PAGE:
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The realities of unfair trade - The case of small scale cotton farmers in Zambia


Ms. Irene Banda - Executive Director of ODCMT
Ms. Irene Banda - Executive Director of ODCMT

Message from ODCMT
"What we are calling for is simple! We want the multinational companies to make profits but we do not want the small-scale cotton growers to loose out. Let the small-scale farmers get a fair deal for their sweat. A win! Win! situation will work for a farmer. What they are asking for actually is very little and we feel that if it is given to them, it will make a great difference," They are generally asking for $0.4. We strongly believe that "Fair Trade Must Start At Home"! Also tobacco farmers have expressed similar dissatisfaction at the way business is conducted. They are also crying for better prices. It is important that Farmers' labour also be quantified into monetary terms determine the profitability of their agricultural businesses. This is not happening now and it's the reason why ODCMT feels that farmers are just used as cheap labour.







ODCMT Campaign team Mr. Dipak Patel - Minister of Commerce Trade and Industry
ODCMT Campaign team Mr. Dipak Patel - Minister of Commerce Trade and Industry

Farmers expected the government to effectively represent small-scale farmers at the World Trade Organisation summit if things are to start changing.

Farmers from Petauke - Eastern province of Zambia
Farmers from Petauke - Eastern province of Zambia

"Multinational companies always exploit us because there is no one to represent us. We grow our cotton but we can not wear it!!!!!"

The minister of Commerce Trade and Industry, Mr. Dipak Patel was however pessimistic about the outcomes of the Hong Kong WTO ministerial.

He also says: "the multinationals are using the monopoly ruthlessly We are trying to talk to them but they are always threatening that they are ready to pull out if government is going to push them". The minister also alluded to the fact that Zambia was too fast in its Privatisation and Liberalisation processes and this has made it difficult for government to intervene in issues to do with prices. And when asked what he preferred between fair trade and free trade, his response was "I prefer fair trade."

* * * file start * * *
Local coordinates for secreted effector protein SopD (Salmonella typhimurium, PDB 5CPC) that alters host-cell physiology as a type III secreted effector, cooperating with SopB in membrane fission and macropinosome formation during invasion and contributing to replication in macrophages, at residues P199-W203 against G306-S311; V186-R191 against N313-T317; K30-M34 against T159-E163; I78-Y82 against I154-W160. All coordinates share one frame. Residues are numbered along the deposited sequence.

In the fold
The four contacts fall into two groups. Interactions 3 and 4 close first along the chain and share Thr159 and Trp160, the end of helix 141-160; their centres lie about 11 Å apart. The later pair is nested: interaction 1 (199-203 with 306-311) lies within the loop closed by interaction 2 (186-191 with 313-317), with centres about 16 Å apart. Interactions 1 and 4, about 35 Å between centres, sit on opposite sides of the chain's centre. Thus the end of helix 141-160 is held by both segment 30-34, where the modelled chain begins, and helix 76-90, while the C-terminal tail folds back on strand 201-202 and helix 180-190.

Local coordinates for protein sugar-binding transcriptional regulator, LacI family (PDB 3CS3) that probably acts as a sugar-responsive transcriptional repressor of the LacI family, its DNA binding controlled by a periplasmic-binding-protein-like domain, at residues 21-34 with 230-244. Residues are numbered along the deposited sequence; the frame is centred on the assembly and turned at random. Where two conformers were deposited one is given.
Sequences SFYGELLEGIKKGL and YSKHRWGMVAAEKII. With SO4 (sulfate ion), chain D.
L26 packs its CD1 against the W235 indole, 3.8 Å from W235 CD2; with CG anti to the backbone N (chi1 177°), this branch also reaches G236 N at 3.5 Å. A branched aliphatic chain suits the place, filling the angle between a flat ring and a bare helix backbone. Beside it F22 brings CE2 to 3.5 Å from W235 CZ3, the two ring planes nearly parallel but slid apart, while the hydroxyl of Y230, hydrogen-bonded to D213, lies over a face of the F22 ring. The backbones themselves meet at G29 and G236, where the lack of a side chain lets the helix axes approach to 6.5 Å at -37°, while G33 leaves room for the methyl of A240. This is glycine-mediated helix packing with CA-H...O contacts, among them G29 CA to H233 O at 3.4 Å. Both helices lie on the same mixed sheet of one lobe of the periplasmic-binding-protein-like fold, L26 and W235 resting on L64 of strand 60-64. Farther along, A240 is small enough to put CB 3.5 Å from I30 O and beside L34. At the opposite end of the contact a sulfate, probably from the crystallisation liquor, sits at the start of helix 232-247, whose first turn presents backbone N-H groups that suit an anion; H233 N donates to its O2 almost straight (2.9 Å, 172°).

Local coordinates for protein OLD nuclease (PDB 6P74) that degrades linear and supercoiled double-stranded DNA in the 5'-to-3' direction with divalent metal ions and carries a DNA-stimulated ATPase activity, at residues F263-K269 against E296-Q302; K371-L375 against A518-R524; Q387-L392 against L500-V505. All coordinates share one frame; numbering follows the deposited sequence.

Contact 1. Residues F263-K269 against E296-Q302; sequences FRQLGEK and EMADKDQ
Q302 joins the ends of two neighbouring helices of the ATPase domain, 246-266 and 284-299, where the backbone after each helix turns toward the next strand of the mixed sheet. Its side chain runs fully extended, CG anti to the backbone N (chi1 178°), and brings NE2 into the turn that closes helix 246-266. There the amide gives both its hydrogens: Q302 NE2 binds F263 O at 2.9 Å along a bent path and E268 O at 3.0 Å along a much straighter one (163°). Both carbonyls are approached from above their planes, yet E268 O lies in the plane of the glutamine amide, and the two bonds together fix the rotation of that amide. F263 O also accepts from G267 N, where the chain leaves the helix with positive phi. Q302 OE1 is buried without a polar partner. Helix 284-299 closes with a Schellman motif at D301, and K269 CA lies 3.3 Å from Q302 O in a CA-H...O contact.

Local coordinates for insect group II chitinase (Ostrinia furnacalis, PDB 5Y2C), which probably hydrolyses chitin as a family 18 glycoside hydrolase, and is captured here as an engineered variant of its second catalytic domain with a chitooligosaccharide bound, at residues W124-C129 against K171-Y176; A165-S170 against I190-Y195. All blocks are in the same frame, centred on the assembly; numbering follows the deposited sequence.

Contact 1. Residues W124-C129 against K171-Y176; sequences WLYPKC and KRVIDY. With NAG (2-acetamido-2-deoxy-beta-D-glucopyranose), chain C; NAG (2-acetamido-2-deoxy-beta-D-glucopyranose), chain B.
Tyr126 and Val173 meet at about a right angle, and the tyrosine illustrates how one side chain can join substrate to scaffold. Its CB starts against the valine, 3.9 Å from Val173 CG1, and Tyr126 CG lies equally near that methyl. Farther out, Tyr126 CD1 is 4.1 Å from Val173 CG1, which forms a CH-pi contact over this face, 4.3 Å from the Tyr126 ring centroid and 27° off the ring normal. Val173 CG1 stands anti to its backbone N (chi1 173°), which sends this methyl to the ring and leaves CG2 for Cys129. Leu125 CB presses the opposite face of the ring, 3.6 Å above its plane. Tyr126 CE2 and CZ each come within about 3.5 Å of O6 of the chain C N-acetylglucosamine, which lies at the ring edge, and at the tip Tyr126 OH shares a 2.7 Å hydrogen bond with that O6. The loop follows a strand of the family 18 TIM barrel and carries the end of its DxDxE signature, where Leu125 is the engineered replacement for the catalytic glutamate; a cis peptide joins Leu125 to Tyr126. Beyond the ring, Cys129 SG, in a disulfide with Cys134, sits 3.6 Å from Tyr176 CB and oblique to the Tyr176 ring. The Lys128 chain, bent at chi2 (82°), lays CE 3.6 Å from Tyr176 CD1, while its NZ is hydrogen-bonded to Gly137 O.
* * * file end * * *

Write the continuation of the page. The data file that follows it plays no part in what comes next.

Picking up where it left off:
Multinational companies threaten to close down because of the appreciation of the Zambian Kwacha against the US dollar.

Some multinational cotton companies in Zambia have threatened to quit their cotton business if the Kwacha continued to appreciate against the US dollar. Dunavant, the largest cotton buyers in the country says that the appreciation of the Kwacha would affect the cotton business negatively because the company would incur losses on exports and that this would also affect the prices of seed cotton. This means that Dunavant will offer even lower prices to small-scale farmers. Prices of seed cotton are expected to drastically drop from K1200 per Kg (2004/2005) to about K700 per Kg (2005/2006). This is almost half way reduction in the income of a poor farmer who will be hit the most in this game because the costs of inputs have not reduced even after the appreciation of the Kwacha. It is sad that the companies would threaten to close down when the small-scale farmers have for years sacrificed to work for almost nothing. Farmers are not even aware of the expected lower prices for the next selling season because prices are unveiled to them during the selling period. One would not want to imagine what would happen to the affected farmer. According to Richard Larkin, Chairman of Dunavant Cotton Zambia, the company would stop supporting up to 300 000 farmers. "If this exchange rate prevails into February, Dunavant would be forced to cease trading as it would be unable to secure seasonal banking facilities used to purchase seed cotton crop from the farmers- we support up to 300 000 farmers who in turn support about 1.2 million people". (IRIN)


Petitions presented to the minister of Commerce Trade and industry
Petitions presented to the minister of Commerce Trade and industry
Who has joined the Campaign?


More than 1.3 million Zambians signed the petition against unfair trade and the petition was symbolically presented to the Minister of Commerce Trade Industry, Mr. Dipak Patel.

The Organisation Development and Community Management Trust (ODCMT) also participated in the 2005 Hong Kong WTO meeting and are yet to make a position on the outcomes of the meeting, as a report back to the small-scale cotton farmers who signed up the petition.


Compiled by Daka Jimmy Zindikilani - ODCMT



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